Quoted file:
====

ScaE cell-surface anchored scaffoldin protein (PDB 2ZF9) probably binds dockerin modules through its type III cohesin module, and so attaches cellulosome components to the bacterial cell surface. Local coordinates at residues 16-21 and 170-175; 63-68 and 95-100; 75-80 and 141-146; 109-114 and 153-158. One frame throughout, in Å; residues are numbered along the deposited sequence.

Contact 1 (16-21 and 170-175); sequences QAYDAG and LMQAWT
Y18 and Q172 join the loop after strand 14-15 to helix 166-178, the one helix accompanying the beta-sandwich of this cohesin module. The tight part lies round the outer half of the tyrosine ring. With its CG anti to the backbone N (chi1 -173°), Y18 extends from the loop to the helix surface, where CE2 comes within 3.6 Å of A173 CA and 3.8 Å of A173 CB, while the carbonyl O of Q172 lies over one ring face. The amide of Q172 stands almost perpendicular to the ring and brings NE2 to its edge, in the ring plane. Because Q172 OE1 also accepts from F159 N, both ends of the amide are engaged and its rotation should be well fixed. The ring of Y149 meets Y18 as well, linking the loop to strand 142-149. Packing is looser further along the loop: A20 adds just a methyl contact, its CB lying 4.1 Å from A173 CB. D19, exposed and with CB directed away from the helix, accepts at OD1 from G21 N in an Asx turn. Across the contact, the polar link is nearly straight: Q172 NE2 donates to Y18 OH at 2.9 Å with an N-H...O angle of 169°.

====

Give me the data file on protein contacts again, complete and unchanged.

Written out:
ScaE cell-surface anchored scaffoldin protein (PDB 2ZF9) probably binds dockerin modules through its type III cohesin module, and so attaches cellulosome components to the bacterial cell surface. Local coordinates at residues 16-21 and 170-175; 63-68 and 95-100; 75-80 and 141-146; 109-114 and 153-158. One frame throughout, in Å; residues are numbered along the deposited sequence.

Contact 1 (16-21 and 170-175); sequences QAYDAG and LMQAWT
Y18 and Q172 join the loop after strand 14-15 to helix 166-178, the one helix accompanying the beta-sandwich of this cohesin module. The tight part lies round the outer half of the tyrosine ring. With its CG anti to the backbone N (chi1 -173°), Y18 extends from the loop to the helix surface, where CE2 comes within 3.6 Å of A173 CA and 3.8 Å of A173 CB, while the carbonyl O of Q172 lies over one ring face. The amide of Q172 stands almost perpendicular to the ring and brings NE2 to its edge, in the ring plane. Because Q172 OE1 also accepts from F159 N, both ends of the amide are engaged and its rotation should be well fixed. The ring of Y149 meets Y18 as well, linking the loop to strand 142-149. Packing is looser further along the loop: A20 adds just a methyl contact, its CB lying 4.1 Å from A173 CB. D19, exposed and with CB directed away from the helix, accepts at OD1 from G21 N in an Asx turn. Across the contact, the polar link is nearly straight: Q172 NE2 donates to Y18 OH at 2.9 Å with an N-H...O angle of 169°.